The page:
- 2012 to be the year of the long lease property fund as pension funds seek shelter from rental volatility, according to KPMG
- Long lease better suited to needs of pension funds than balanced funds in many cases and should be the “default” option for property investment, says KPMG
- Long lease funds now account for approximately 10 percent of the estimated £30 bn of commercial property investment under management by UK pension funds and KPMG estimates this will grow by at least another £1bn in 2012
2012 is set to be the year in which “long lease” property funds go mainstream as pension funds look for certainty over future rental streams, according to KPMG in the UK.
KPMG estimates that there is around £30bn of commercial property investment currently under management by UK pension schemes with the majority held in traditional “balanced” funds but around 10 percent in the form of a new category of “long lease” funds. In December 2011, long lease funds broke through the £3bn barrier for the first time. According to KPMG’s estimates, the proportion of long lease funds is set to grow by at least £1 billion again in 2012, building on the 30 percent growth experienced in 2011.
Pension funds and commercial property
Commercial property has historically proved an attractive investment for a number of reasons, including providing diversification from equities, a stable income stream, a hedge against inflation and outperformance of liabilities.
Almost all of this investment has historically been done on a “balanced” basis i.e. across retail, offices and industrial properties, often through a pooled fund.
These balanced funds have provided a stable income stream but, according to KPMG, they can pose risks to pension scheme investors. For example, balanced funds rely on agreeing rents in an open market structure. Rents are often fixed for a number of years and are re-negotiated at expiry, at which point the new rent level is not guaranteed.
In recent years, a new area of property investment has developed, namely “long lease” property funds. These differ from balanced funds in a number of ways. Primarily, they overcome much of the uncertainty about the rental income stream. This is because tenants sign up to contractual, inflation proofed rents for a number of years (e.g. 15 years plus). Many tenants prefer to do this as their income stream is also largely RPI linked (e.g. supermarkets, hotels, student accommodation and professional firms) and the long lease format reduces risk for them.
Growth of the long lease fund market
The size of the long lease pooled fund market (including ground leases, which share the secure, inflation proofed income characteristics) has now broken the £3bn barrier. For the first time, one fund alone is now valued at over £1bn, with others close behind. From the launch of the first such fund in 2003, the market has averaged growth of 30 percent p.a. since end 2004, reflecting investment performance but also very strong asset inflows. As they have grown, the funds available have offered increasing levels of diversification and a range of investment styles, from PFI and Government focussed income to a more corporate tenant bias. KPMG predicts this trend will continue, noting that other property fund managers are preparing long lease funds for launch in 2012, all of which are likely to provide a new twist to current funds.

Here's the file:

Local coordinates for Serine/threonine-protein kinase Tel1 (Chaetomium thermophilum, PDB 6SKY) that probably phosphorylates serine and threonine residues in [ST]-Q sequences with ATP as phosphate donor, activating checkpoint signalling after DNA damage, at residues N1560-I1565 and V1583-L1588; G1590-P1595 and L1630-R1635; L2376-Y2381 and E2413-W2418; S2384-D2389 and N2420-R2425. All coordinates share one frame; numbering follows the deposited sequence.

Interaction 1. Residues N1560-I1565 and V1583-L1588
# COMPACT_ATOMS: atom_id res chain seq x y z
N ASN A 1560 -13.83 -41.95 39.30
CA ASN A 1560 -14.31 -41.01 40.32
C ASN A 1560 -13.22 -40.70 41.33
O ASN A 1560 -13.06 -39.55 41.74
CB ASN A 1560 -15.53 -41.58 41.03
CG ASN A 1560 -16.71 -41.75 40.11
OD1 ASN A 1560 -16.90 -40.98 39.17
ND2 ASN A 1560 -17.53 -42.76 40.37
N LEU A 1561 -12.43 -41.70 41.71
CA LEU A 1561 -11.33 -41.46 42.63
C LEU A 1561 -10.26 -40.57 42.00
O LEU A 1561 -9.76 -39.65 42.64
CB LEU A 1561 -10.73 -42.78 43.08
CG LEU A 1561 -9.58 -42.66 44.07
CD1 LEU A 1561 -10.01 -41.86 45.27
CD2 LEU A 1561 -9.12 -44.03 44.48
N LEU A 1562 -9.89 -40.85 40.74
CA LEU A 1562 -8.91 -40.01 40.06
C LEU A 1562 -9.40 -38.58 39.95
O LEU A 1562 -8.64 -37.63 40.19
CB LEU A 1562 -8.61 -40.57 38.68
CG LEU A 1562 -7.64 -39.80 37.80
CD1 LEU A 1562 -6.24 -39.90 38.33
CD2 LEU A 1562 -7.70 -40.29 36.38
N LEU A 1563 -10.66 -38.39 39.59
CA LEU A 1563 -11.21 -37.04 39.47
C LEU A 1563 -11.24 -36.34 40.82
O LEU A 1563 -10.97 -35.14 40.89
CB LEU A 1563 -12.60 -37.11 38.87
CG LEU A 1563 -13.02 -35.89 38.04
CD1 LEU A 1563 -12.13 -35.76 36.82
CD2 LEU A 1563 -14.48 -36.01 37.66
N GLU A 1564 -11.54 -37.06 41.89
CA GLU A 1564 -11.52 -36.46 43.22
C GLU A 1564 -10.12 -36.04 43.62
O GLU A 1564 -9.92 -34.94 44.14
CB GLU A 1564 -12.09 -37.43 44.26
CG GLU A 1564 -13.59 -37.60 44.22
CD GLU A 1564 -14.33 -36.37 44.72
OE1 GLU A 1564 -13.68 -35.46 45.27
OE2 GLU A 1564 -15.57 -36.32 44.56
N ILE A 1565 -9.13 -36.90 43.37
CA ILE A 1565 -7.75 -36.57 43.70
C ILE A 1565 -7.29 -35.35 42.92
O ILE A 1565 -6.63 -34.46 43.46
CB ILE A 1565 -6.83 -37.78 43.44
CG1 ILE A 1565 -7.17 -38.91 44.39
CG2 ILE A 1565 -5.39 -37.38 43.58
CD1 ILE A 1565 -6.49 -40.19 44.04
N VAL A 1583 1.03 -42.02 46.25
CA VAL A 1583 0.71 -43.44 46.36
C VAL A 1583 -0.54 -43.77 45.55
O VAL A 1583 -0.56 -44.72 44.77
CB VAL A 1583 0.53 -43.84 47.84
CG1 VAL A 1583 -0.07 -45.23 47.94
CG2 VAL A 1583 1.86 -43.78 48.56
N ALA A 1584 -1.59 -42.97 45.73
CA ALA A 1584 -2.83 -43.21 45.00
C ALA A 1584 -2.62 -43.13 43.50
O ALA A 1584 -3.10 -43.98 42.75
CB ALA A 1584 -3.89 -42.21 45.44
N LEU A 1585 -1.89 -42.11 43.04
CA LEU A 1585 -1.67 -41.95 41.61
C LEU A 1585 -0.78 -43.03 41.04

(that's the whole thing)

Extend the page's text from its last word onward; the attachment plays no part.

Greg Wright, head of property research at KPMG Investment Advisory, commented: “Many pension schemes have understandably gone into property investment to provide diversification, but also to act as an inflation hedge. We believe long lease and ground lease property funds provide direct, rather than indirect inflation proofing. Pension schemes are also crying out for investments which can provide this type of income stream with a reasonable rate of return, rather than buy index-linked gilts on negligible real yields. New long lease funds are all trying to improve the liability matching they provide for schemes. They are also likely to be more and more suitable for insurance companies (who already invest this way for their annuity funds); this is helpful as many schemes will look to de-risk via buy ins in the next few years.”
He added: “Pension schemes no longer have to be exposed to the vagaries of open market rent reviews and the weakening occupier market. Fund managers must clearly focus on the quality of the tenant and the property itself but all in all, long lease provides a much better fit than balanced funds for the needs of today’s schemes. We believe long lease and ground lease funds should become the default position for commercial property investment. As evidence, for every £1 our clients have invested in balanced property funds in the last three years, £10 has gone into long lease. Put another way, if pension schemes had always invested in long lease funds, would they choose to invest in balanced funds now?”
For a more detailed analysis of the evolution of the long lease property fund market, click here:
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Margot Cowhig, KPMG Corporate Communications
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